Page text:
Speaking to service users of the system, the report found that Jobcentres offer support on a conditional basis, threatening to remove financial support if set requirements aren't met.
This leads to people applying for jobs they are not suitable for, wasting both their and prospective employers' time.
Speaking to HR magazine, Melanie Wilkes, associate director at IPPR, said: "Employment support isn't working for employers. Instead of supporting the right people to apply for the right jobs, the Jobcentres' approach results in businesses having to spend time, money and resources on sifting through inappropriate applications.
"We know that a more targeted system which matches candidates skills and values with the right organisations for them, would work better for everyone."
IPPR made four recommendations for reform of Jobcentre employment services:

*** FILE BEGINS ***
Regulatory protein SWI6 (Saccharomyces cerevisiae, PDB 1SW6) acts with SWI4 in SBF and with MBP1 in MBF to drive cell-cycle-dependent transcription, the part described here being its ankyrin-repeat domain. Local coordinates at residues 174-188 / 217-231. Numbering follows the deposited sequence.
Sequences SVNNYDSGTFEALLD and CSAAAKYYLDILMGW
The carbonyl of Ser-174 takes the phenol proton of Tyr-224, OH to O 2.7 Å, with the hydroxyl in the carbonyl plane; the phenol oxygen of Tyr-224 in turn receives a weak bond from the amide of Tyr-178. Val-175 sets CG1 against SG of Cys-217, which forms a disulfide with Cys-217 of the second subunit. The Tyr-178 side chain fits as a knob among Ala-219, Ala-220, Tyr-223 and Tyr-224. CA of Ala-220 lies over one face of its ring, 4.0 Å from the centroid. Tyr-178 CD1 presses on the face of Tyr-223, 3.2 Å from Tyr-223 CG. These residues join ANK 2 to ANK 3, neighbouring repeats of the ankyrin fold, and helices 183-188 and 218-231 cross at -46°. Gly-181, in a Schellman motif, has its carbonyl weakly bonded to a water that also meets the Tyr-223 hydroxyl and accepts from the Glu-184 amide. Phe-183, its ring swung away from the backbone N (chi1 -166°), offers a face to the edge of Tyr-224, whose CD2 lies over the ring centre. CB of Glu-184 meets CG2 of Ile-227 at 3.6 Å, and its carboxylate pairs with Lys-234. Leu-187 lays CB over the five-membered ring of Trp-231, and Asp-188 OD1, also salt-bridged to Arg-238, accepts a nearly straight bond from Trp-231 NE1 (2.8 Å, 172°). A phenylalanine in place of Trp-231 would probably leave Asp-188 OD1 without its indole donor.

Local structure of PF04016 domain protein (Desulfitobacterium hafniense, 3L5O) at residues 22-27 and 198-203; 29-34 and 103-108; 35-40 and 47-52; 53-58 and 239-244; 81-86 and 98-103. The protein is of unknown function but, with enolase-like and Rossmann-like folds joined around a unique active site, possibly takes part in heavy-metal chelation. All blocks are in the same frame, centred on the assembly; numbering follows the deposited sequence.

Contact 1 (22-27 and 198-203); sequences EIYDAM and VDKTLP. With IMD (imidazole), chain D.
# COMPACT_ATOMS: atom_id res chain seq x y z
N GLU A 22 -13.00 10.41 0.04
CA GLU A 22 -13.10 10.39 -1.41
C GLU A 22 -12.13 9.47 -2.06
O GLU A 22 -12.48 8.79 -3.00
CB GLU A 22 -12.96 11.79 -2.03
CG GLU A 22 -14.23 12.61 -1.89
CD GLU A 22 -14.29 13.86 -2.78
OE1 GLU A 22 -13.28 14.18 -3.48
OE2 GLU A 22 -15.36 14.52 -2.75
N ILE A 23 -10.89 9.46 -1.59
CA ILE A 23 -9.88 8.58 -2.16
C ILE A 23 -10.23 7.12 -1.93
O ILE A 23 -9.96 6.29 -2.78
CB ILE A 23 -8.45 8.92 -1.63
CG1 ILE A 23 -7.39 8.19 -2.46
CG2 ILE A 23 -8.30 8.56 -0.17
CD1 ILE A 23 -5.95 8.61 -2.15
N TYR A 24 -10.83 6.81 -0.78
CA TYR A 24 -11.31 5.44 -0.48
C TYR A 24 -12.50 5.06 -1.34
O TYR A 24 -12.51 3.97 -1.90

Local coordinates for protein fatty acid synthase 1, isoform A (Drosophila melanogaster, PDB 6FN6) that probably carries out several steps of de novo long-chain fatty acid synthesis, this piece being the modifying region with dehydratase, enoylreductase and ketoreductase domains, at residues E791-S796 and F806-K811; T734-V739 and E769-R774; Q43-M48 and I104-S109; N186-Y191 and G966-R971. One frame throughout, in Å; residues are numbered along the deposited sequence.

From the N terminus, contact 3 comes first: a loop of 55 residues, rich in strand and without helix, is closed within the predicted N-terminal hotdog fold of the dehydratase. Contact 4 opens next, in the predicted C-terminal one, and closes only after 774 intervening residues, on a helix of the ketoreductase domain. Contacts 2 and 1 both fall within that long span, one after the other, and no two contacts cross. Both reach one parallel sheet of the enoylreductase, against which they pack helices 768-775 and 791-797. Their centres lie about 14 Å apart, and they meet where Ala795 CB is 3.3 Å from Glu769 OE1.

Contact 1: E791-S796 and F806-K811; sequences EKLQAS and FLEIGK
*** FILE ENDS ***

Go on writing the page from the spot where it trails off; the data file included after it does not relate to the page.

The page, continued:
1. To professionalise the role of Jobcentre work coaches;
2. To exempt people with health conditions and single parents from sanctions;
3. To work in tandem with wider aims of the government’s industrial strategy, including working toward net zero goals; and
4. To devolve decisions on employment support and skills.
Henry Parkes, IPPR principal research fellow and co-author of the report, said as the UK continues to experience a skills shortage, these reforms are particularly urgent.
He said: “At a time when our whole economy is being held back by workforce challenges it’s more urgent than ever to ensure everyone can access genuine help finding the jobs that work for them and their wider circumstances.
“Rethinking the system of employment support, so that work coaches can focus on finding solutions that work for both employees and employers, should be the first step towards a new universal service that works better for everyone – and for the UK economy.”
IPPR's paper Working Together: towards a new public employment service can be read in full here.